Blank is a true professional and a dedicated loner at the outset of the film, but this is a time of transition for Martin. As the film progresses, he realizes he no longer wants to be alone and he no longer wants to be a killer. Extricating himself from this career and re-entering normal society proves to be a greater challenge than expected and Cusack brilliantly delivers this in every scene of the movie. Part of his plan for the transition is to be absolutely blunt about what he does. Several times during the film, he tells people the exact nature or his career path and every time, the response is a flippant remark that assumes he was joking. One friend asks him if he gets dental with that job. His girlfriend's father responds with a nod and the assurance that, "It's a growth industry." It is only when Debi witnesses him in the act of killing one of his stalkers that he is taken seriously.
Debi Newberry is brought to life by Minnie Driver whose ethereal beauty is a delight and her chemistry with Cusack is wonderful. While Debi, like most of her classmates, is still living back in her home town, she has a kind of cynical objectivity about the whole reunion. But having Martin reappear 10 years after he left her waiting to go to the prom proves to be decidedly unsettling. After she cautiously agrees to go to the reunion with him, the discovery that Martin really is a paid assassin definitely complicates things for her.
As he always does, Alan Arkin turns in a stellar cameo appearing here as Martin's therapist, Dr. Oatman. His outright fear of his patient and his conflict over the morality of what Martin does make Oatman a very entertaining if all too brief addition to the film. Also providing journeyman support to Cusack is Jeremy Piven as a high school buddy who now sells real estate.
In a particularly manic turn, Dan Ackroyd plays Grocer, a rival hit man bent on organizing the world of professional assassins into a labor union. Martin opposes the idea for a number of reasons, but primarily because he prefers to execute his work as an anonymous loner. Grocer, however, will not take no for an answer and pursues Martin relentlessly.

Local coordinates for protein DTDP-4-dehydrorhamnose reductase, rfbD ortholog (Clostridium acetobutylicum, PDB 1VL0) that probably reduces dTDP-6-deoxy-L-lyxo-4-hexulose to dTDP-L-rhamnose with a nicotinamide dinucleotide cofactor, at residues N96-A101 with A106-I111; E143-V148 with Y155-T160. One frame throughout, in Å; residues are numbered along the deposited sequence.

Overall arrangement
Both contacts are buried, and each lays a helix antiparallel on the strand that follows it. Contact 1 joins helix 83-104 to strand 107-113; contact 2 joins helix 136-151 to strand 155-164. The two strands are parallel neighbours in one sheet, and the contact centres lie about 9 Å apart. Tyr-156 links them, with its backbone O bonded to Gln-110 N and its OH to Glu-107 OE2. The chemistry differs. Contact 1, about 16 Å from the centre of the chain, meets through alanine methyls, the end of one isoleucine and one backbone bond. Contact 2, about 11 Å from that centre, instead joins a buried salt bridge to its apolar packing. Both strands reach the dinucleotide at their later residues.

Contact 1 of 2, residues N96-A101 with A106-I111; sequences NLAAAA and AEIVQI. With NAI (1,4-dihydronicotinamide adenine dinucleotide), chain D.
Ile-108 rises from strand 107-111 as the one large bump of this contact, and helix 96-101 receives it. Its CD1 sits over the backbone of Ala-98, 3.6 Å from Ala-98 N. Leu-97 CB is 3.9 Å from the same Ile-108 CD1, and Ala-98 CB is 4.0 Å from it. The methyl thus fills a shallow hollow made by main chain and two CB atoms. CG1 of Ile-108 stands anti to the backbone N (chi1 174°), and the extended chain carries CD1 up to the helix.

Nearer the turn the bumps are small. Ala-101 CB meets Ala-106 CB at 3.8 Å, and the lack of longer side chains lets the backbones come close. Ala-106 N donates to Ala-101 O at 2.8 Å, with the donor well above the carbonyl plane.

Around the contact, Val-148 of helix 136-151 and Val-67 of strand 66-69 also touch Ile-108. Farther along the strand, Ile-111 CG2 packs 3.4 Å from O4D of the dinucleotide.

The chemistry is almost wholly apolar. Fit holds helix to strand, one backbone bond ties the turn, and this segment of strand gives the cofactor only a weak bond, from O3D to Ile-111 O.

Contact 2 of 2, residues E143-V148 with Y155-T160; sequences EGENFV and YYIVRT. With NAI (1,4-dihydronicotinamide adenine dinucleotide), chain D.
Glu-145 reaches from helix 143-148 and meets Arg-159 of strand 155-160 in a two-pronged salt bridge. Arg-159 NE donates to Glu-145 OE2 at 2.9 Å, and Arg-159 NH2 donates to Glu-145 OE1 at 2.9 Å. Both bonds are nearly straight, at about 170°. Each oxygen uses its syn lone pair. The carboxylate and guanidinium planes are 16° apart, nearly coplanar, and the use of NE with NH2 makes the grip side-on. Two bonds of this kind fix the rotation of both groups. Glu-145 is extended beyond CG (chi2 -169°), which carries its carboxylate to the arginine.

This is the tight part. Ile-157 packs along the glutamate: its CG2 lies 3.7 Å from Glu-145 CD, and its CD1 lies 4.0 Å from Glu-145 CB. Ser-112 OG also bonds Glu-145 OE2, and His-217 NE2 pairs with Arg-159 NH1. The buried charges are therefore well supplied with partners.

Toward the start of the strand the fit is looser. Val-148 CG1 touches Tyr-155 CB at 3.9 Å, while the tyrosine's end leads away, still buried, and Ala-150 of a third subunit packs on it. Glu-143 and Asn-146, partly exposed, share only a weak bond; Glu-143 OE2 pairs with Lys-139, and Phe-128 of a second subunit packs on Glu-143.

An unexpected delight in the film is Cusack's sister, Joan, as his secretary, Marcella. Her wry observations about his life and her acerbic advice are extremely entertaining. At one point, she suggests he take a job executing someone on a Greenpeace boat, imploring, "Come on, sir, it'd be so easy!"
Clever characters and clever dialogue are the forte of this movie, but the pacing and the chemistry between the actors is one of the keys to why the film works so well. Cusack's energy and rapid-fire dialogues with Ackroyd are one of the highlights of the film and as always, when paired with his sister Joan there is plenty of chemistry, as well. But the unexpected joy of watching Cusack trade witty barbs with Minnie Driver is a fundamental part of why this film resonates so well, despite the macabre story line.
After the shallow giddiness of the 80s, the 90s were certainly a darker decade to experience. But that doesn't necessarily mean the children of the 80s can't have a few laughs in the decade that follows and Grosse Pointe Blank brings that lesson home in a very entertaining package.
Coolness factor: 8
Overall entertainment: 8